LONDON (XFNews) - Martin Broughton, chairman of British Airways PLC, today revived his criticism of the US and European governments' attitude to failing carriers and bilateral relations.
"In the US the government continues to prop up the walking dead through the iniquitous Chapter 11, dragging the survivors inexorably into bankruptcy, and in Europe the Commission approves what looks like more state aid for Alitalia," he said in his maiden speech as chairman at the UK flag carrier's annual general meeting.
Broughton, who succeeded Lord Marshall as chairman last July, noted the current bilateral system dictates that new routes are negotiated government-to-government and then allocated to airlines -- but require the airline to be nationally owned to be allowed to operate them.
"What other industry asks their government to do new business development for them?" he asked.
"More importantly, in an industry crying out for consolidation any Wall Street investment banker dreaming up a poison pill as effective as the bilateral system would be in court at best and in jail more likely," he continued.
"And yet when it comes to EU/US Open Skies discussions the American government insists on defending the 'no foreign ownership' rules as being compatible with liberalisation and open markets. And they persuaded the EU Commission to go along with that definition."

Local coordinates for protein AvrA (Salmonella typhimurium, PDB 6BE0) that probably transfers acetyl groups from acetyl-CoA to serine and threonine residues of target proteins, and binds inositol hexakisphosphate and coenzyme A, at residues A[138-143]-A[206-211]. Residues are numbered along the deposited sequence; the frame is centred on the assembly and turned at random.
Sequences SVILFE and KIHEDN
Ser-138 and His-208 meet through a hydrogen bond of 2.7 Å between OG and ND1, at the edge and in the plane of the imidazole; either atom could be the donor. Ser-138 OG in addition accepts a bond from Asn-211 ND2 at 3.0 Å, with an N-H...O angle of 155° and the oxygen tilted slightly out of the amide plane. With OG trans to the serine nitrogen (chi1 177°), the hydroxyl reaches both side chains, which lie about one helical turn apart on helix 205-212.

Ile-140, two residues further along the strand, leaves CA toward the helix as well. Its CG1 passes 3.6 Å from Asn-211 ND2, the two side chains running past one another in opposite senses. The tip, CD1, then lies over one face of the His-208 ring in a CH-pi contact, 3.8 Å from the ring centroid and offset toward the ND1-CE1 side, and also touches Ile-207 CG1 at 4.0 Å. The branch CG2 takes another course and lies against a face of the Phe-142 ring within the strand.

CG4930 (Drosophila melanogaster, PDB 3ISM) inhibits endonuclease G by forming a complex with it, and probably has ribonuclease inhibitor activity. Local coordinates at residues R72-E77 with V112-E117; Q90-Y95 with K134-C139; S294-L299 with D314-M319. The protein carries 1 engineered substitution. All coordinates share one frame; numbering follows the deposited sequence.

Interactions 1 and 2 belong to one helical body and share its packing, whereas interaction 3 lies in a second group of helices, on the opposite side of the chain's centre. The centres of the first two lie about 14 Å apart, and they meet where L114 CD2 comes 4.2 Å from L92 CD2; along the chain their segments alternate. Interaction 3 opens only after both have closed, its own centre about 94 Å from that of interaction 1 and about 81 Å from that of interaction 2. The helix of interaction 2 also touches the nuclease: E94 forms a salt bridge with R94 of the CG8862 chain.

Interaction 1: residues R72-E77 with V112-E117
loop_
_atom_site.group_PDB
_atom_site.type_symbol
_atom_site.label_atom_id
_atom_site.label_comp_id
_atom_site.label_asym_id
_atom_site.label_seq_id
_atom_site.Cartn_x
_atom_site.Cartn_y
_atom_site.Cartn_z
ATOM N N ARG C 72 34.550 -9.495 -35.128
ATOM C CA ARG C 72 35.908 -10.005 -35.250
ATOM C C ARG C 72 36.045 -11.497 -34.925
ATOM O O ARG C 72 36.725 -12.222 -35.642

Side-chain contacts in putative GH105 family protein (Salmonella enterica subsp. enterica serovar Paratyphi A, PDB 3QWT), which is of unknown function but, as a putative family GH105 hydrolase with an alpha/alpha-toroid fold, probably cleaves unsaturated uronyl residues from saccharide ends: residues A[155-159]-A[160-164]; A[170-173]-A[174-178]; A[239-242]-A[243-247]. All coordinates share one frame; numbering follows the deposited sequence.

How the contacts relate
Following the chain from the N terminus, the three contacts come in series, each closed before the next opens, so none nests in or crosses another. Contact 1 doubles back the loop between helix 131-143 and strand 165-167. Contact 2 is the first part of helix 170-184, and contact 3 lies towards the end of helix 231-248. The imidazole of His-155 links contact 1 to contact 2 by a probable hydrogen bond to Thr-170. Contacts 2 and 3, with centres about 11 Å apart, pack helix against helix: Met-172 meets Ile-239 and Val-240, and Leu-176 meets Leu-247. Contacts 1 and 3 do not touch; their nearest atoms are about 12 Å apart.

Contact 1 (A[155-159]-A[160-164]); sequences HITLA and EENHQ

But the chairman applauded the UK government for "insisting Open Skies should mean just that".
Broughton went on to talk about three key issues that need to be addressed by the BA board -- costs, the 1.4 bln stg pensions deficit and the resumption of dividend payments.
On costs he noted "there is still much to be done, and a number of working practices need to be changed to get us fit to move into Terminal Five" in 2008.
BA has not paid a dividend since 2001, preferring to preserve its cash and cut its debt.
Broughton confirmed that the airline is unlikely to return to the dividend list for the current year to end-March 2006 because the effect of adopting the new International Financial Reporting Standards (IFRS) is to wipe out funds for such payments.
Answering a shareholder's question, the chairman also revealed that BA is considering including fuel surcharges in its stated ticket prices.
"We have been looking at how much these costs should be included in the ticket," he said.
At 2.32 pm shares in BA were down 2-1/2 pence at 273-3/4, valuing the airline at 2.97 bln stg.